Anne-Elise Smithson: What does it mean to you to celebrate / commemorate this day?

Anzac Day is a day for rememberance for those who lost their lives in war. I acknowledge those soldiers who were tragically sent to their deaths, so young. I honour their bravery and can’t imagine what it would have been like, to be within the hell of war. 
But I also hope that we can create a space to commemorate the conscientious objectors who were tortured and imprisoned at worst, and socially excluded – along with their wives and children – for refusing to go to war. I would like to acknowledge that they were brave too. 
A couple of years back, I saw a beautiful piece of theatre, called Tu, that shone a light on the insidious emotional impact of war on New Zealand families, for generations and generations down the line. This play in turn had a massive impact on me. I felt it gave me an insight into our toll (one of the greatest casualty and death rates per capita in the world), on small, rural New Zealand. On the families, communities and cities that lost so many men, all in the name of Empires at war.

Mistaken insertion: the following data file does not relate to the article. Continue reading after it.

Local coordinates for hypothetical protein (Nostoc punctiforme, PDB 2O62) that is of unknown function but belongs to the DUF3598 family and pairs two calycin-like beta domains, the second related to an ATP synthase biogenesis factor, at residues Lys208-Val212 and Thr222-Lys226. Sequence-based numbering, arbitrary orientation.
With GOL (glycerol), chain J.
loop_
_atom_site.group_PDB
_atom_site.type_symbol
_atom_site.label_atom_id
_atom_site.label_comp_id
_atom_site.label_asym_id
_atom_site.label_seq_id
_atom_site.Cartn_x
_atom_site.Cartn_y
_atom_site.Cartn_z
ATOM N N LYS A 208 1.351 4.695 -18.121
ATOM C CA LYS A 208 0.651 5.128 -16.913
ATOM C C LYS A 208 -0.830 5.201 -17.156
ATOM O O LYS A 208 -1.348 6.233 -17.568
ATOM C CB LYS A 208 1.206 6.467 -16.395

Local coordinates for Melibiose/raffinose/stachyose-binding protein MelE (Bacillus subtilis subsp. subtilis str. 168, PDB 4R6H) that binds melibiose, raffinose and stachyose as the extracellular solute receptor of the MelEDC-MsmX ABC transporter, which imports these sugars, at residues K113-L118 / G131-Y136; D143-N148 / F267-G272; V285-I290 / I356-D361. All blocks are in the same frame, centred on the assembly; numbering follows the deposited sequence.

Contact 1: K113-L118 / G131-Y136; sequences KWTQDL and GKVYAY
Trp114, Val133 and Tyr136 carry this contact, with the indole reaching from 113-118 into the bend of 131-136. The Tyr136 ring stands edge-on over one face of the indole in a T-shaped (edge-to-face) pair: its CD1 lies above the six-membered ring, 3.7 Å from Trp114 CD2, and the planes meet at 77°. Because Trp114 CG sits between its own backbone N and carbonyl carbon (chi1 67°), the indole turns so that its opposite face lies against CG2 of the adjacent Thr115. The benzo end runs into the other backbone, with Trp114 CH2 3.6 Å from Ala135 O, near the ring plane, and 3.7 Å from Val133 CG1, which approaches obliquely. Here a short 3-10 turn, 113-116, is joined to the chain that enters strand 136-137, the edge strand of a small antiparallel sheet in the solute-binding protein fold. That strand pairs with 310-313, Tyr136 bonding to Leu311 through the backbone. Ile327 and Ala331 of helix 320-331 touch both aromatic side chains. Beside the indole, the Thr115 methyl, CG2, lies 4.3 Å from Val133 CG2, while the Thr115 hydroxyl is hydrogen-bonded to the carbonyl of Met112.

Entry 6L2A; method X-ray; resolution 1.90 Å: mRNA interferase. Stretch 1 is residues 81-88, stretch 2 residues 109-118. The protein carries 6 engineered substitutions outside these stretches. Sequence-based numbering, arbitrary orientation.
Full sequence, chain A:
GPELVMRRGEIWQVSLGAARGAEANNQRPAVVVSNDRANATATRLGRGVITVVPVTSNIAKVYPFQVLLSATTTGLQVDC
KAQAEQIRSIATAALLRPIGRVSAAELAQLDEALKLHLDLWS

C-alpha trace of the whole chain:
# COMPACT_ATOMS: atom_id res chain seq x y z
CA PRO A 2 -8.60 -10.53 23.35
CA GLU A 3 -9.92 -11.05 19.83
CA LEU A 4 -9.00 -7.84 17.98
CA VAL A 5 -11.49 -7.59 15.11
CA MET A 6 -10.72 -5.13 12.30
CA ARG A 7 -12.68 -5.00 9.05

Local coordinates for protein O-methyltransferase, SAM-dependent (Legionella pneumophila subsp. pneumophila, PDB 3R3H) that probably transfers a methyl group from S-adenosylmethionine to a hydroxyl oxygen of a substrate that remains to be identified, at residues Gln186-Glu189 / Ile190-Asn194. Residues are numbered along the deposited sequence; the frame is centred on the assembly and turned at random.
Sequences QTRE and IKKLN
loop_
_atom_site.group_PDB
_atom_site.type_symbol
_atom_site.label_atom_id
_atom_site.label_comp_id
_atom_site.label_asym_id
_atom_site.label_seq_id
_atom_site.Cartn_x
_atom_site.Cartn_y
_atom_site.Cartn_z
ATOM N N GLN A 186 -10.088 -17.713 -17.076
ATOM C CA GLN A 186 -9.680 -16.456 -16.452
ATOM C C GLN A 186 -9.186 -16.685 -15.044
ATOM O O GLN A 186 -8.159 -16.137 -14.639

I hope that Anzac Day could be a time to promote peace and international co-operation.
– Anne-Elise Smithson, The Green Party.of Aotearoa New Zealand